Haliaeetus leucocephalus cruising near Boston. Not much of a mountain bird, the Bald Eagle tends to roost near large bodies of water - it eats a lot of fish, though it also eats carrion and any unwary mammals or birds it may snatch. Nevertheless, it high cruising altitude and the frequency of lakes and rivers in mountainous areas of Maine mean that New England mountaineers will spy them from time to time.
Adult bald eagles are easy to recognize - they are the only birds of their size with a bright white head and tail. At longer distance, they can be distinguished from turkey vultures because the latter soar with a dihedral (V-shaped) wing posture, whereas eagles soar with wings held horizontal. This photo was taken mid-stroke during powered flight.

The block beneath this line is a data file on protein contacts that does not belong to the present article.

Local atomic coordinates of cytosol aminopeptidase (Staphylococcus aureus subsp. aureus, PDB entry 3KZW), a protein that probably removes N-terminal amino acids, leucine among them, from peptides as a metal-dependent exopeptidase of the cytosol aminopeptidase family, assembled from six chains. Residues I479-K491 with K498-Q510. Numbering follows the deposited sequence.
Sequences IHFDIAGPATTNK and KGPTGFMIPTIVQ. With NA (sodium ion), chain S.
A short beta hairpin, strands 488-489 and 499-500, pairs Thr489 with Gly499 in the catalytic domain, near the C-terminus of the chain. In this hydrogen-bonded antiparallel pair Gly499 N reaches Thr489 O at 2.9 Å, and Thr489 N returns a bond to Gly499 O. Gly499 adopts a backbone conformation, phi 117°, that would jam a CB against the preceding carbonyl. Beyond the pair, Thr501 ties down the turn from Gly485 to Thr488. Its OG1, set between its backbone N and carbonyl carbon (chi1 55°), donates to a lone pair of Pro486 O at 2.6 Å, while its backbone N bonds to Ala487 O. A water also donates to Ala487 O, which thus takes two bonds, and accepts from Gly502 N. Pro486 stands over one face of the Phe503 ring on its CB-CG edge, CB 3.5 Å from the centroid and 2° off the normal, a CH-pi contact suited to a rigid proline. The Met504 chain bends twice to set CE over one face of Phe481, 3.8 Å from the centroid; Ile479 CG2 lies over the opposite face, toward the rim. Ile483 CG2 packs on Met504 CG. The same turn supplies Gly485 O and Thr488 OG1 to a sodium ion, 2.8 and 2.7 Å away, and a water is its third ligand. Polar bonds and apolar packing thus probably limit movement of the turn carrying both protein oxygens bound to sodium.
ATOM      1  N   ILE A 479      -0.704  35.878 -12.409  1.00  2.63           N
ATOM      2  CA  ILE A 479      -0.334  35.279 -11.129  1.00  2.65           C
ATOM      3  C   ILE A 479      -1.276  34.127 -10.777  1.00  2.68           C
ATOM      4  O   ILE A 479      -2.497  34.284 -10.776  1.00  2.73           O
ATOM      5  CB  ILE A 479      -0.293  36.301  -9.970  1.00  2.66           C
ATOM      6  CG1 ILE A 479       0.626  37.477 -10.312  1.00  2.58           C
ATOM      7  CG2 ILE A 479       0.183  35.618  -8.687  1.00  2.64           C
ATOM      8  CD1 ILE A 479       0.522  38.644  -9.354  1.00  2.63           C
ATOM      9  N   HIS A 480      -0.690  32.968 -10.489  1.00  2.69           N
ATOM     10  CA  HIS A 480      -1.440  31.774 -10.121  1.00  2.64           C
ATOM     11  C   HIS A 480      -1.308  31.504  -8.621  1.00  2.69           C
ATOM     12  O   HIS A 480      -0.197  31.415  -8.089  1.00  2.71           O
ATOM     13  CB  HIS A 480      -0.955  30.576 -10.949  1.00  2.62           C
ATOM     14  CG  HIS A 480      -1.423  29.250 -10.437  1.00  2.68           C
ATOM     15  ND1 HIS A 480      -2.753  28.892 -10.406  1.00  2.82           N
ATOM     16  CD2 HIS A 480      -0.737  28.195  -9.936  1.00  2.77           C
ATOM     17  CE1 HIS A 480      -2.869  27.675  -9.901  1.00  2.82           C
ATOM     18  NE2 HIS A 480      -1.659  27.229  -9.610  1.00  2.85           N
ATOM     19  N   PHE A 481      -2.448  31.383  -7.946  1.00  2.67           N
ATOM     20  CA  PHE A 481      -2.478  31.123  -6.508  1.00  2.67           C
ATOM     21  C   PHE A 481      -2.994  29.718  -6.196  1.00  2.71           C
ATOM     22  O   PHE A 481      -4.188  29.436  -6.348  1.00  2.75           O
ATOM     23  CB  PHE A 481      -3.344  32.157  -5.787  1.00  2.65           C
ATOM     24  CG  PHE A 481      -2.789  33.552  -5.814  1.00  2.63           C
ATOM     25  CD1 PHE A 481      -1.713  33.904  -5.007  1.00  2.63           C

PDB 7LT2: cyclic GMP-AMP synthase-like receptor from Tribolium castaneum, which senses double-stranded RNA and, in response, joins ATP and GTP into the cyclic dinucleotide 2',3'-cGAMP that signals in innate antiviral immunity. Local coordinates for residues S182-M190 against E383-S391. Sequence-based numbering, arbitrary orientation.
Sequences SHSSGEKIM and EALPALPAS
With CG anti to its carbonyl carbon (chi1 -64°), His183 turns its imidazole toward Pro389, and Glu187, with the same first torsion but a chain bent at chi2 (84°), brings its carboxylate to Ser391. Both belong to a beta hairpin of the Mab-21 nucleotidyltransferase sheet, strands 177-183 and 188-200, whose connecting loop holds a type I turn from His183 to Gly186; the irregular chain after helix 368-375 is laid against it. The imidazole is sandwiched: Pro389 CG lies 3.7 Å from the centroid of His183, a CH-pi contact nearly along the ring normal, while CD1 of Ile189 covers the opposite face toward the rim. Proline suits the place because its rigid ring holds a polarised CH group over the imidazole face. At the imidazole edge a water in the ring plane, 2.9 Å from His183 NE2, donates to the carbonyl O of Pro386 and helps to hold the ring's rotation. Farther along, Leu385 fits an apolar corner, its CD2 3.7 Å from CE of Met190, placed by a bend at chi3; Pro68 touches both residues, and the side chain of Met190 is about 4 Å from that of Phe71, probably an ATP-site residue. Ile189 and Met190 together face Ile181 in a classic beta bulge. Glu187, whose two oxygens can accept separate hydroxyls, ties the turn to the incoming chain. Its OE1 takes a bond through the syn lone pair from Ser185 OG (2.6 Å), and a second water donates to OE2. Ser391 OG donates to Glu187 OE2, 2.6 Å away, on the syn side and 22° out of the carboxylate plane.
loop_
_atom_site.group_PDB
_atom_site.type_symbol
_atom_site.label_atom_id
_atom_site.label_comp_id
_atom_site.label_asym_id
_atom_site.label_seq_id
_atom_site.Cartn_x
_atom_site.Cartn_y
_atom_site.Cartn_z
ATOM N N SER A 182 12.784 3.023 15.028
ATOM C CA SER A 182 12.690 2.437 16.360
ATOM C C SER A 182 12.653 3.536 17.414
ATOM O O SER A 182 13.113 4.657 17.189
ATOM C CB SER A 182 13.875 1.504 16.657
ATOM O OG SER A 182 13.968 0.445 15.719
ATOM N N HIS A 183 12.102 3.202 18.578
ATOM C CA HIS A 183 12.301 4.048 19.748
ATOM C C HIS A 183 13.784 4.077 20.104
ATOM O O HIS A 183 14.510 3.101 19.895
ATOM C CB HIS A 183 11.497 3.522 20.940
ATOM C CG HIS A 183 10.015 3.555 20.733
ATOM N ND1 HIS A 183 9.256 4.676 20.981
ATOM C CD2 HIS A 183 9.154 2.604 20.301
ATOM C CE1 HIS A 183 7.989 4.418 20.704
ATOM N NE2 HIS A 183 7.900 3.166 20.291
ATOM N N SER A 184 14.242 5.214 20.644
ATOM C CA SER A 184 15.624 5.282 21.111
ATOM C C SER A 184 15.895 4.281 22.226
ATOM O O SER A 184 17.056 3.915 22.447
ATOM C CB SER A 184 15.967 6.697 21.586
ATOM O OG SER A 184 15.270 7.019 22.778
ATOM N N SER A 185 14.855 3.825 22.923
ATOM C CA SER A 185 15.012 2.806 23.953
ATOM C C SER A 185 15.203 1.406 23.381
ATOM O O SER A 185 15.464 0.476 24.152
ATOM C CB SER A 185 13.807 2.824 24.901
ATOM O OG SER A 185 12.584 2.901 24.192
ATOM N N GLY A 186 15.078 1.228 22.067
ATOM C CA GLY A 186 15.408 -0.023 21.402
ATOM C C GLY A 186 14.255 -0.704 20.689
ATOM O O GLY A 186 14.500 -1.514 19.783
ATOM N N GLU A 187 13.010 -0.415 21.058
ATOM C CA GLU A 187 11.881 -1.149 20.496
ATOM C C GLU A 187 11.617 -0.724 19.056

This one is a sub-adult: the scattering of white feathers under the wing is a juvenile trait, and it also has an incompletely white tail (hard to see in this photo).
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